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imitate

[im-i-teyt]
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verb (used with object), im·i·tat·ed, im·i·tat·ing.
  1. to follow or endeavor to follow as a model or example: to imitate an author's style; to imitate an older brother.
  2. to mimic; impersonate: The students imitated the teacher behind her back.
  3. to make a copy of; reproduce closely.
  4. to have or assume the appearance of; simulate; resemble.
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Origin of imitate

1525–35; < Latin imitātus past participle of imitārī to copy, presumably a frequentative akin to the base of imāgō image
Related formsim·i·ta·tor, nounnon·im·i·tat·ing, adjectiveo·ver·im·i·tate, verb (used with object), o·ver·im·i·tat·ed, o·ver·im·i·tat·ing.pre·im·i·tate, verb (used with object), pre·im·i·tat·ed, pre·im·i·tat·ing.un·im·i·tat·ed, adjectiveun·im·i·tat·ing, adjectivewell-im·i·tat·ed, adjective

Synonyms for imitate

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2. ape, mock. 3. Imitate, copy, duplicate, reproduce all mean to follow or try to follow an example or pattern. Imitate is the general word for the idea: to imitate someone's handwriting, behavior. To copy is to make a fairly exact imitation of an original creation: to copy a sentence, a dress, a picture. To duplicate is to produce something that exactly resembles or corresponds to something else; both may be originals: to duplicate the terms of two contracts. To reproduce is to make a likeness or reconstruction of an original: to reproduce a 16th-century theater.
Dictionary.com Unabridged Based on the Random House Unabridged Dictionary, © Random House, Inc. 2018

Related Words for imitating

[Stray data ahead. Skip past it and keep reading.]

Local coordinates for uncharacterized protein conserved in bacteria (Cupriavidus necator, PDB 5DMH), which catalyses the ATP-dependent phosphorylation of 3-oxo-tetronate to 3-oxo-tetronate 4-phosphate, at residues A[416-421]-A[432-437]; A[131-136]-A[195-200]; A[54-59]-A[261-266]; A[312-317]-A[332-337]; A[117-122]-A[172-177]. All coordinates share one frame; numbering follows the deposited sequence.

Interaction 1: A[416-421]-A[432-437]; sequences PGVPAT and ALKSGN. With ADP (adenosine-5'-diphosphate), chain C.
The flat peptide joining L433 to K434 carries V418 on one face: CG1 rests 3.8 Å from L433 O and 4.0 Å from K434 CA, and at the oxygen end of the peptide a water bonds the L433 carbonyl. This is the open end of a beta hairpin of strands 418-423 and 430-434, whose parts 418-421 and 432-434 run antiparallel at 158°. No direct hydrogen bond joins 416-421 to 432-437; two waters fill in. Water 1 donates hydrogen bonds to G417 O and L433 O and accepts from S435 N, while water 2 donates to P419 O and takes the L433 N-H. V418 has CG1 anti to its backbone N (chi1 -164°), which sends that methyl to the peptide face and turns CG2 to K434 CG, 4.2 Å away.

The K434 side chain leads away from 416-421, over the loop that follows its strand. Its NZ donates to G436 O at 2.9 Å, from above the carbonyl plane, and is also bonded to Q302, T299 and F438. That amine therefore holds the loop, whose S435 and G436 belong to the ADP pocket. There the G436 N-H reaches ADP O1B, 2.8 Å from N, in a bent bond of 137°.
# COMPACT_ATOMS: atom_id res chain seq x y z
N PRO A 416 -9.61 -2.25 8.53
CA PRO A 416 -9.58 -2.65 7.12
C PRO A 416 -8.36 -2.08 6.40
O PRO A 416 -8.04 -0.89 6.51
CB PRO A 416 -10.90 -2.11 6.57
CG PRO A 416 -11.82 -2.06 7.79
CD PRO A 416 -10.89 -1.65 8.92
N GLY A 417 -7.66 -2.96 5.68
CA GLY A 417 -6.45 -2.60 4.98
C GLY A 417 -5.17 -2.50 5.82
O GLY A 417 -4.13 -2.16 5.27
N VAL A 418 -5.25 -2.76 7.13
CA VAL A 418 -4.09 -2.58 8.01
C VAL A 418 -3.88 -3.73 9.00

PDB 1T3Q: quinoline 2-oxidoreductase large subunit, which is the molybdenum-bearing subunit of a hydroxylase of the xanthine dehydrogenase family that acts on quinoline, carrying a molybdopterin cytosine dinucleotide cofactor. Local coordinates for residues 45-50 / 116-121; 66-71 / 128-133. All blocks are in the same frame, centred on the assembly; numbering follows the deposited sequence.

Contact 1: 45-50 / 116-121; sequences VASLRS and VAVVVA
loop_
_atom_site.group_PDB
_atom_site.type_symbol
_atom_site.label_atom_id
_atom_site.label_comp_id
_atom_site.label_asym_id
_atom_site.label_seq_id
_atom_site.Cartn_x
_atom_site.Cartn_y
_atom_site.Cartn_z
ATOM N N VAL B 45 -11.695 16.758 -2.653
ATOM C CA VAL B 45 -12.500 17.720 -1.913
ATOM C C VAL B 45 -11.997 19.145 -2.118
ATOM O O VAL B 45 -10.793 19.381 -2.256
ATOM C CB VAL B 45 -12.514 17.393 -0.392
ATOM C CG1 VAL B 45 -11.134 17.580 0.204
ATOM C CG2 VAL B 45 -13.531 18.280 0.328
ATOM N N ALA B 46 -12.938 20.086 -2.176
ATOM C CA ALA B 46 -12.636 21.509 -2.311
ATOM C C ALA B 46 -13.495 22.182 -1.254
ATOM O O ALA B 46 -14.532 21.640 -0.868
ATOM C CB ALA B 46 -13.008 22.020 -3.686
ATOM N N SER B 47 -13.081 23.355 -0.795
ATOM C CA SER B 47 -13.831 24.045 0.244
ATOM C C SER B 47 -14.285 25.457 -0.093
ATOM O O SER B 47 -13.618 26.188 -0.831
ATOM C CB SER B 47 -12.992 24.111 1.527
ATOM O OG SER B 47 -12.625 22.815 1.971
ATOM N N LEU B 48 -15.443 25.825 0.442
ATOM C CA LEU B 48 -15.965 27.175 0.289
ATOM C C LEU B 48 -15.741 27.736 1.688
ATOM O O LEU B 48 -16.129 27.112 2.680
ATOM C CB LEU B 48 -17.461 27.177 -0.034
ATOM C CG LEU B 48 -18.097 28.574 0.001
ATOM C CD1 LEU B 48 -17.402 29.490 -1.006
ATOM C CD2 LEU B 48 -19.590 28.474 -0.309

following, matching, paralleling, reflecting, emulating

Examples from the Web for imitating

Contemporary Examples of imitating

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British Dictionary definitions for imitating

imitate

verb (tr)
  1. to try to follow the manner, style, character, etc, of or take as a modelmany writers imitated the language of Shakespeare
  2. to pretend to be or to impersonate, esp for humour; mimic
  3. to make a copy or reproduction of; duplicate; counterfeit
  4. to make or be like; resemble or simulateher achievements in politics imitated her earlier successes in business
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Derived Formsimitable, adjectiveimitability or imitableness, nounimitator, noun

Word Origin for imitate

C16: from Latin imitārī; see image
Collins English Dictionary - Complete & Unabridged 2012 Digital Edition © William Collins Sons & Co. Ltd. 1979, 1986 © HarperCollins Publishers 1998, 2000, 2003, 2005, 2006, 2007, 2009, 2012

Word Origin and History for imitating

imitate

v.

1530s, a back-formation from imitation or imitator, or else from Latin imitatus. Related: Imitated; imitating. An Old English word for this was æfterhyrigan.

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Online Etymology Dictionary, © 2010 Douglas Harper